Grisly animal welfare abuses at salmon farms revealed in new Right to Information docments - Environment Tasmania

Grisly animal welfare abuses at salmon farms revealed in new Right to Information docments

Tasmania’s peak environment group is calling for independent observers and observer cameras to be installed immediately at all industrial salmon farms around the state, after a new Right to Information request revealed grisly details of animal cruelty, with over 80 dead dolphins and seals reported and more than 4000 seal bombs or ‘cracker deterrents’ used in a two year period. 

“This report on Tassal and Huon’s practices is a grisly, damning read, with decomposing dolphin heads, seals killed at close range by seal bombs and sedation darts, seals hauled panting and frothing on collars, seals 'hiding' under floats to avoid being shot and live and dead seals trapped together and left for over a week in salmon pens. And this is just what we know from industry self-reporting,” says Laura Kelly, Strategy Director at Environment Tasmania.

“Environment Tasmania is calling for immediate action from Premier Gutwein to end these animal welfare abuses by introducing a requirement for independent observers and the installation of observer cameras at all industrial salmon leases. Observer cameras are common practice in commercial fishing and it is clear that animal cruelty at Tasmania’s salmon feedlots needs to be seen and monitored by the public ,” Ms Kelly said. 

“The RTI documents also reveal that the Tasmanian Government’s Marine Conservation Program raised concerns with salmon farmers in 2019 about the toxic materials seal bombs are made of, requesting advice from the manufacturers on a “non-toxic alternative.” The industry reported using more than 4000 of these bombs in a two year period,with toxic, non-biodegradable waste discharged into the marine environment.

Below are quotes on animals cause of death from the Right to Information Report, which also includes pictures of the 24 dead black-face cormorants killed in one incident on a Huon Aquaculture feedlot in 2019. 

  • ‘Dead seal found stuck in pen that had been stuck in pen since previous sunday.’

  • ‘11.30 am reported seal hauled out on collar, panting, foam around mouth and unresponsive to his presence. Requested video / pics - checked with and they were not willing to provide. suggested that (company vet) would be down there later for planned destruction and he could do a welfare check and euthanise if appropriate. I explained not that simple, process, permits etc. Tentative plan made for ST and to check seal when they both were down there. Subsequently seal died - ST arranged for to collect and ST will collect tommorrow (destruction moved back a day). Received a call from (Tassal SZ Ops manager) this morning to report seal had died - was still in situ on collar - I explained ST will collect it when he's down, be aware of zoonoses when collecting.’ 

  • ‘While letting a few cracker off to disperse some seals, on the outside of a cage at Redcliffs lease a seal surfaced immediately following a cracker detonation, in the immediate vicinity, blew some bubbles and then sank. Seal was not seen again. WO believes it to be deterrent related (verbal opinion to me).’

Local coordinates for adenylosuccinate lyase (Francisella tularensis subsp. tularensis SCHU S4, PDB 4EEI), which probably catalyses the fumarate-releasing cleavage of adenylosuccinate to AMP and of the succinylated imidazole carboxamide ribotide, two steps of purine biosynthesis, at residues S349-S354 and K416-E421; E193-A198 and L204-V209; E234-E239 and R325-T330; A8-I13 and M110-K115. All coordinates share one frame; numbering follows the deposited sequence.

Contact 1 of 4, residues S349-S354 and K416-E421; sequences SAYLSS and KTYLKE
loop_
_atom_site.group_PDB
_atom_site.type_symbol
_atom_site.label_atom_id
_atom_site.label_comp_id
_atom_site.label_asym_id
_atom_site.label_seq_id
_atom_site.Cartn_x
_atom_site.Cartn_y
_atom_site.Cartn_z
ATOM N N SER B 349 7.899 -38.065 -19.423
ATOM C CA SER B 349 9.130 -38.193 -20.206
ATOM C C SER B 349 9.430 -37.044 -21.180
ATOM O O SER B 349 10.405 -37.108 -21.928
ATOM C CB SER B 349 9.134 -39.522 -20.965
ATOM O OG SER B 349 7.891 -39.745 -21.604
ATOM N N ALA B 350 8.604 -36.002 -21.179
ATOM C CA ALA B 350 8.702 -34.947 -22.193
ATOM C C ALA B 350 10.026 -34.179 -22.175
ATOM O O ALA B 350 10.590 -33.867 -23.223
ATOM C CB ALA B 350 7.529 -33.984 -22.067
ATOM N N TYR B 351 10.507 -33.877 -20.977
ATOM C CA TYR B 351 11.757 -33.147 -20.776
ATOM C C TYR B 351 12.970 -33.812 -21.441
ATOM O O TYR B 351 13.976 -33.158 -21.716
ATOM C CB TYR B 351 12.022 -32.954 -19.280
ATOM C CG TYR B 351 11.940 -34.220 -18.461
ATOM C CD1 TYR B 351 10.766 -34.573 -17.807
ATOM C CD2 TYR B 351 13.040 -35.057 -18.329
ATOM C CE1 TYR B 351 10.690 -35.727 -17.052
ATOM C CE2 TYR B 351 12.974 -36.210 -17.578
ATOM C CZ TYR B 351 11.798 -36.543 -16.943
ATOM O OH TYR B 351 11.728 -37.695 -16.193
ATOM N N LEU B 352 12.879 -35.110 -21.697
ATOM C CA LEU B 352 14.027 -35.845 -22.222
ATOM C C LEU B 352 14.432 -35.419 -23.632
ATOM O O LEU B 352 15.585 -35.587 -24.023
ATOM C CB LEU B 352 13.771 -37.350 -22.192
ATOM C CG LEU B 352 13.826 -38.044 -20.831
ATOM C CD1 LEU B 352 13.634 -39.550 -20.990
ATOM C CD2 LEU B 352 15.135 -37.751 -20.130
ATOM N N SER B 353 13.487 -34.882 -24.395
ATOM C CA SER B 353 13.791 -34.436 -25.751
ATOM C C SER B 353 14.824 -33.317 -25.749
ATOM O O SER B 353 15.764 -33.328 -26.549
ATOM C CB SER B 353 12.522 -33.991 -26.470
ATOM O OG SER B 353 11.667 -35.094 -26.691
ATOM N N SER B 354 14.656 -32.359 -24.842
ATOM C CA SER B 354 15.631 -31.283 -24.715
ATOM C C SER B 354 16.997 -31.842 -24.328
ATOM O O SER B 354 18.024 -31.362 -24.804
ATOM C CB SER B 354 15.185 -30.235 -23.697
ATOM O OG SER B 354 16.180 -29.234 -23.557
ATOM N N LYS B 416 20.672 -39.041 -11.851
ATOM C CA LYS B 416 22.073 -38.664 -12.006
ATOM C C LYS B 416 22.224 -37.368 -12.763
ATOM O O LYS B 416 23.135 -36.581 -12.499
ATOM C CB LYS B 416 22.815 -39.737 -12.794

• ‘Struck with cracker deterrent’

  • ‘Death due to penetration of scare Cap Dart’

  • ‘The first dart (3ml of Medazolam @5mg/ml) went through the flipper on LHS and then into the flank, not sure if it received the full volume of dart. Seal slowed down slightly but didn’t show significant signs of sedative taking effect after 30mins of observations. · Seal was spending short time on the surface and still quite energetic. Second 3ml dart was deployed (7:50). Dart appeared close to the previous but slightly more central. The last sighting was about 8-10 minutes after this. We then spent a further 10 minutes trying to detect the seal from the edge of the pen. · We then used the dingy to check inside the floating structures of the pen (seal will sometimes ‘hide’ under or around spinner floats when sedated – perhaps they feel more comfortable/secure there), but couldn’t detect it in these areas (8:20). · Divers began looking for seal sub surface (8:30) and found it on the base of the net at about 22m with both darts still attached. Seal was bought to surface at 8:40 and declared deceased by at around 8:45, although only the LHS flank dart was still in place at this time (see photo below). · Once we had retrieved the carcass and secured the pen. I rang you at 9:15 and left a message. 

  • This seal is rolling about on the base of the predator net – no obvious signs of entanglement or trauma. This seal is, however, at a depth exceeding allowable for our divers to retrieve. We will therefore be needing to lift the inner and predator nets shallower to then gain access to the animal (or it may float to the surface in the meantime). Either way we haven’t taken passion yet, and oubt this will be achievable until early next week maybe. 

DPIPWE on toxic materials used to make ‘seal crackers’

“For your information - further to the bean-bag MSDS data sheet I sent you, I sought advice from the manufacturer regarding the material of the containing bag. It is made of a mix of cotton and Kevlar fibres. Kevlar being non-biodegradable. We are liaising with the manufacturer around options for biodegradable and non toxic alternative materials. I will keep you informed.” Concerns raised by DPIPWE’s marine conservation group that materials ……

The full RTI038 can be accessed here

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